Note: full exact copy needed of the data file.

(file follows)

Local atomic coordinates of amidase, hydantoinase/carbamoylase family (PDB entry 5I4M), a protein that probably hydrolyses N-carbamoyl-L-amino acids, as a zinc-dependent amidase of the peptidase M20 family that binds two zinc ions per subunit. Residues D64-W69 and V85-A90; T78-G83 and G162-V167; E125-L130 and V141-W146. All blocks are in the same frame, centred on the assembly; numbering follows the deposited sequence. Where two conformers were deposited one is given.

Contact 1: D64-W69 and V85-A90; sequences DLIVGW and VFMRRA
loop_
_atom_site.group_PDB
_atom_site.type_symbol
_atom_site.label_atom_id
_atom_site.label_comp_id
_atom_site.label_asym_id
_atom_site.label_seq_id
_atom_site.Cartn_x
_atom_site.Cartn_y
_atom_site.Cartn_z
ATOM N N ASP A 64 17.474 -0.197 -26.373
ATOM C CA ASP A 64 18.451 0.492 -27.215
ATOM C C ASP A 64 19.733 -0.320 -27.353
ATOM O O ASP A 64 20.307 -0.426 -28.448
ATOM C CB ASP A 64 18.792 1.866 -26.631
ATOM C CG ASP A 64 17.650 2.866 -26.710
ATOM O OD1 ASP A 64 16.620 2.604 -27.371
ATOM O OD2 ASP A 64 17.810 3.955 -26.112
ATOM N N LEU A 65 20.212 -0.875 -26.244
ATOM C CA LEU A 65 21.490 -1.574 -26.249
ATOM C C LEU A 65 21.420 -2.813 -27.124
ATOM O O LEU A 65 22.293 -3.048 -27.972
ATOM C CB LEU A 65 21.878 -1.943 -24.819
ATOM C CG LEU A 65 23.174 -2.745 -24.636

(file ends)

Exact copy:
Local atomic coordinates of amidase, hydantoinase/carbamoylase family (PDB entry 5I4M), a protein that probably hydrolyses N-carbamoyl-L-amino acids, as a zinc-dependent amidase of the peptidase M20 family that binds two zinc ions per subunit. Residues D64-W69 and V85-A90; T78-G83 and G162-V167; E125-L130 and V141-W146. All blocks are in the same frame, centred on the assembly; numbering follows the deposited sequence. Where two conformers were deposited one is given.

Contact 1: D64-W69 and V85-A90; sequences DLIVGW and VFMRRA
loop_
_atom_site.group_PDB
_atom_site.type_symbol
_atom_site.label_atom_id
_atom_site.label_comp_id
_atom_site.label_asym_id
_atom_site.label_seq_id
_atom_site.Cartn_x
_atom_site.Cartn_y
_atom_site.Cartn_z
ATOM N N ASP A 64 17.474 -0.197 -26.373
ATOM C CA ASP A 64 18.451 0.492 -27.215
ATOM C C ASP A 64 19.733 -0.320 -27.353
ATOM O O ASP A 64 20.307 -0.426 -28.448
ATOM C CB ASP A 64 18.792 1.866 -26.631
ATOM C CG ASP A 64 17.650 2.866 -26.710
ATOM O OD1 ASP A 64 16.620 2.604 -27.371
ATOM O OD2 ASP A 64 17.810 3.955 -26.112
ATOM N N LEU A 65 20.212 -0.875 -26.244
ATOM C CA LEU A 65 21.490 -1.574 -26.249
ATOM C C LEU A 65 21.420 -2.813 -27.124
ATOM O O LEU A 65 22.293 -3.048 -27.972
ATOM C CB LEU A 65 21.878 -1.943 -24.819
ATOM C CG LEU A 65 23.174 -2.745 -24.636